Hezbollah has become a major power broker in Lebanon, explains Richard Walker, after winning big in the recent election—prompting immediate threats of genocide by an Israeli politician called “more dangerous than Hezbollah.”
By Richard Walker
Despite a well-funded and devious Saudi campaign to put its favorites in power in Lebanon’s recent parliamentary elections, Hezbollah and several smaller parties won more than half the seats, making Hezbollah a major power broker.
Hezbollah’s victory led to threats of genocide against Lebanon by Israeli religious right-wing politician Naftali Bennett, who has been described by some Israelis as more dangerous than Hezbollah. As the “Middle East Monitor” put it, had Russia made such a threat against any of its neighbors the condemnation in the West would have been widespread. The Israeli threat was somewhat ironic, given President Donald Trump’s letter to Lebanon’s President Michel Aoun in November 2017, thanking him for Lebanon’s role in the war against terrorism and assuring him of American support. A month later, Aoun described as dangerous Trump’s decision to move the U.S. embassy in Tel Aviv to Jerusalem.
The Saudis had placed their electoral hopes on the Sunni Arab Future Movement, which lost 13 seats to Hezbollah. The result upset the Israelis and neocons in Washington, all of whom had been hoping for a Hezbollah defeat. The outcome indicated that Hezbollah continues to attract the support of Lebanese Christians who have felt for some time that the Islamic organization protected them from ISIS and al Qaeda. Hezbollah had the backing of the country’s largest Christian party, the Free Patriotic Movement. Hezbollah has been a major supporter of that group.
In the wake of the election, a document came to light exposing how the Saudis plotted to undermine Hezbollah in the polls. Their plan was to funnel large sums of money to Hezbollah’s opposition, the Future Movement, and to encourage a bigger inflow of Syrian refugees into Lebanon, which could be blamed on Hezbollah’s support of the Assad government. The plan backfired badly for the House of Saud and its favored Lebanese politicians.
Ever since Israel got a bloody nose in its last war with Hezbollah in 2006, there has been a drumbeat in Tel Aviv to find a pretext for a new war with Hezbollah, something that would please Saudi Arabia, its Sunni allies, and U.S. neocons like John Bolton, who now dominate the Trump administration’s national security and Middle East policies.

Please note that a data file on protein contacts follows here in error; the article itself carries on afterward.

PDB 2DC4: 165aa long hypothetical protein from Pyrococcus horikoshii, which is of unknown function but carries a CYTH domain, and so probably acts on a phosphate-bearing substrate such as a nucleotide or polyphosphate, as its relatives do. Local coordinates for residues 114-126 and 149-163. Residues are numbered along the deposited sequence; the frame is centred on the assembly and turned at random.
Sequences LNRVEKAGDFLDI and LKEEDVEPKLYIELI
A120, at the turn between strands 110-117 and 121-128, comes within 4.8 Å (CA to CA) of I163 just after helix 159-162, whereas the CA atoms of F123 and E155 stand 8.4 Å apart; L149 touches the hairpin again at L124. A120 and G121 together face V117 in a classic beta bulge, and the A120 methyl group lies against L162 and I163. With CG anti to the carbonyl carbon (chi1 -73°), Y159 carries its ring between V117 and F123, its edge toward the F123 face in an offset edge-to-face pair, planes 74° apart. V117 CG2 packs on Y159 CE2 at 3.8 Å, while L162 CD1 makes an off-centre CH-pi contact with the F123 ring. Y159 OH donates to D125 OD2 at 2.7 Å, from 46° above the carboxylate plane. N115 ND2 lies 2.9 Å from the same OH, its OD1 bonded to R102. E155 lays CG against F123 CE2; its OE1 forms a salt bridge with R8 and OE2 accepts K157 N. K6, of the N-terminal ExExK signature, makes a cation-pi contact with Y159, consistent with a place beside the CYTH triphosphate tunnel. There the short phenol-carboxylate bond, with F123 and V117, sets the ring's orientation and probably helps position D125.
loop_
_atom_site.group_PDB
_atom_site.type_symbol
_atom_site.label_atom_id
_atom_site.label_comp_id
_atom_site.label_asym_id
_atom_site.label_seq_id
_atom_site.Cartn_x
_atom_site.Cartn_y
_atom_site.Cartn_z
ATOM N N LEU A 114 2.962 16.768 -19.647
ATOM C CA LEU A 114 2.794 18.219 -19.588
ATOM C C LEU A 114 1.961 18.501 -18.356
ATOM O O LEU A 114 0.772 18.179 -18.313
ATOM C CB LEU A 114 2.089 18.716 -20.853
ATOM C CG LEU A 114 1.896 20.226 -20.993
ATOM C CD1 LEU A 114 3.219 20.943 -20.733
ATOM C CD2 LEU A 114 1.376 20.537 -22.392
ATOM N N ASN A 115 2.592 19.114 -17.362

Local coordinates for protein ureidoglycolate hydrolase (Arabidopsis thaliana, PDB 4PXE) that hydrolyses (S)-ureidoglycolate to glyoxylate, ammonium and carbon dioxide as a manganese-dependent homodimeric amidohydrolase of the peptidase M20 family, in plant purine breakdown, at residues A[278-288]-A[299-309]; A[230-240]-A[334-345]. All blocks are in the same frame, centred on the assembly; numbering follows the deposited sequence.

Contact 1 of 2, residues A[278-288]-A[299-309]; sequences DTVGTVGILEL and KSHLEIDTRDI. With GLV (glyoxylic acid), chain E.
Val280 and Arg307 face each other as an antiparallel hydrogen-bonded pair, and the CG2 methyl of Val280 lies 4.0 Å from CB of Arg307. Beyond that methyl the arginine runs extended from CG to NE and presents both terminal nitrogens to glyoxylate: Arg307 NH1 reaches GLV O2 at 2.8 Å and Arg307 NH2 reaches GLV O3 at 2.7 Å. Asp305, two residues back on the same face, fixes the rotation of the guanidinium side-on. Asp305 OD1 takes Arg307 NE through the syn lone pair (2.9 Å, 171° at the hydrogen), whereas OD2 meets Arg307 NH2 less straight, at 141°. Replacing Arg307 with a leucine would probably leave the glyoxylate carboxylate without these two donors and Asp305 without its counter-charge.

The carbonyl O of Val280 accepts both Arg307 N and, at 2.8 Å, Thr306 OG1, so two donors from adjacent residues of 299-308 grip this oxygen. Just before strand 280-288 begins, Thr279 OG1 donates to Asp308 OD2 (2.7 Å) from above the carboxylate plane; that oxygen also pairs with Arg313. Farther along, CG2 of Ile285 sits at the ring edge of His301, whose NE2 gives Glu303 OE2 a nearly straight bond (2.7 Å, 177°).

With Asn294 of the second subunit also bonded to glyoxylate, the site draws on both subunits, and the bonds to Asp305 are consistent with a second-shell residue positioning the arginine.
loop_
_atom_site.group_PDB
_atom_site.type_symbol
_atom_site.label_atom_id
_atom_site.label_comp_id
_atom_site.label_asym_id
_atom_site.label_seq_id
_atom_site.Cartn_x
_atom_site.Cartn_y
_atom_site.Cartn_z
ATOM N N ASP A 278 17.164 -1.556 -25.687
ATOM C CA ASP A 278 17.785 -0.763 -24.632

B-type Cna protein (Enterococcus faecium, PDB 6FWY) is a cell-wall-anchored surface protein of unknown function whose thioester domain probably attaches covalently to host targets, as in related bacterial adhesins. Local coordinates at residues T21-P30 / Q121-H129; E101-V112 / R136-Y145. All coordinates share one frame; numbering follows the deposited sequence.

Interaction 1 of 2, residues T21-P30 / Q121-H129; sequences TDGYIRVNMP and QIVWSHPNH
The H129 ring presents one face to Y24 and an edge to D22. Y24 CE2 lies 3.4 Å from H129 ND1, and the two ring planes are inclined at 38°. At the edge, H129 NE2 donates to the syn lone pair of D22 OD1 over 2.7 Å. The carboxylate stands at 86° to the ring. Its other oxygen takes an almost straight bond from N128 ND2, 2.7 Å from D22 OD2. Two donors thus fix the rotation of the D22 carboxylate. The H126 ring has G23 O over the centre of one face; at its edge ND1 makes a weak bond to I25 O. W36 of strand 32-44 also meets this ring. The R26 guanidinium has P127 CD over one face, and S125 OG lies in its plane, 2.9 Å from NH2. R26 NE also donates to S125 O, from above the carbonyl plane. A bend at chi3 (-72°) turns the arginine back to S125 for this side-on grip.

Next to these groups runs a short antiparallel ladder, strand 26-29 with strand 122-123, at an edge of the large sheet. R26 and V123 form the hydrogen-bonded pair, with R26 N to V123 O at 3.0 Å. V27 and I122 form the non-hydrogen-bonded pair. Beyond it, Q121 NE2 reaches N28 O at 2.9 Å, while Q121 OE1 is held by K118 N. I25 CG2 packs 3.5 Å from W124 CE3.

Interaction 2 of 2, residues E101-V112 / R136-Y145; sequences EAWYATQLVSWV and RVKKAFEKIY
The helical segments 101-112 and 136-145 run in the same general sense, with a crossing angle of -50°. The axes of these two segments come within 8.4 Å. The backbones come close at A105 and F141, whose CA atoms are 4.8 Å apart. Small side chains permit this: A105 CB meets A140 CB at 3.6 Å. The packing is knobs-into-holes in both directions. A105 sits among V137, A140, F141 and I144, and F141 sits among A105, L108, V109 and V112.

It was hardly a coincidence that within hours of Trump exiting the internationally approved Iran nuclear deal that Israel’s Benjamin Netanyahu launched air strikes against targets, including Iranian ones, in Syria. It was a sure sign he was hoping to goad Iran and Hezbollah into a shooting war designed to drag the United States into war. His move was praised by the Trump White House.
Israeli meddling in Syria and Lebanon is nothing new. Netanyahu has been supporting extreme Sunni militias like the al-Nusra Front that have been funded by Saudi Arabia and other Arab states. Wounded al-Nusra fighters have been treated at Israeli military hospitals in the Golan Heights, a part of the region that Israel claims to be its own, in contravention of international law.
The Golan belongs to Syria, but Israel wants to keep it because of the oil and gas it holds. It would suit Israel if the Syrian government were destroyed so that it could not continue to lay claim to the Golan Heights. Netanyahu has given Genie Energy Ltd., a New Jersey-based company with leading neocons like Dick Cheney on its board, gas and oil exploration rights to parts of the Golan Heights. In September 2017, Interior Secretary Ryan Zinke met with a former Israeli politician, who runs an Israeli subsidiary of Genie Energy.
The Lebanese know all about Israel’s political and military interference in the affairs of its neighbors. Israel first invaded Lebanon in 1979 and then later in 1982, withdrawing in 1985 while maintaining a 12-mile security border inside Lebanon. Israel has not forgotten that it was Hezbollah that mostly forced it to pull out of Lebanon in 1985. After it did so, Hezbollah instigated a policy of seizing Israeli soldiers and using them to bargain for the exchange of Lebanese men held in Israeli prisons. The seizure of two soldiers in 2004 was the precursor to Israel’s invasion of southern Lebanon in 2006.
Ever since the Bush-Cheney era, there has been a growing nexus of Israel and Sunni Arab states like Saudi Arabia plotting a war with Shiite Iran that would also result in attacks on Hezbollah and the Assad government in Syria. Russia has made it clear its military will not sit idly by if there are any moves to remove Assad, but that leaves Israel with the option of drawing America into a war with Hezbollah and Iran. To that end, it is more than likely there will be a growing drumbeat from Tel Aviv, Washington, and Riyadh insisting that Iran has resumed its nuclear program and that Hezbollah is an increasing threat to Israel.
What is missing in many of the assessments of such a war is that even if America, Israel, and the Saudis won an air war, the war that would be fought on the ground across the region, including in Iraq, would be long and bloody. Israel and Saudi Arabia would not remain unscathed, and the U.S. military would not be able to protect all purported U.S. allies across the region.
Richard Walker is the nom de plume of a former New York mainstream news producer who grew tired of seeing his articles censored by his bosses.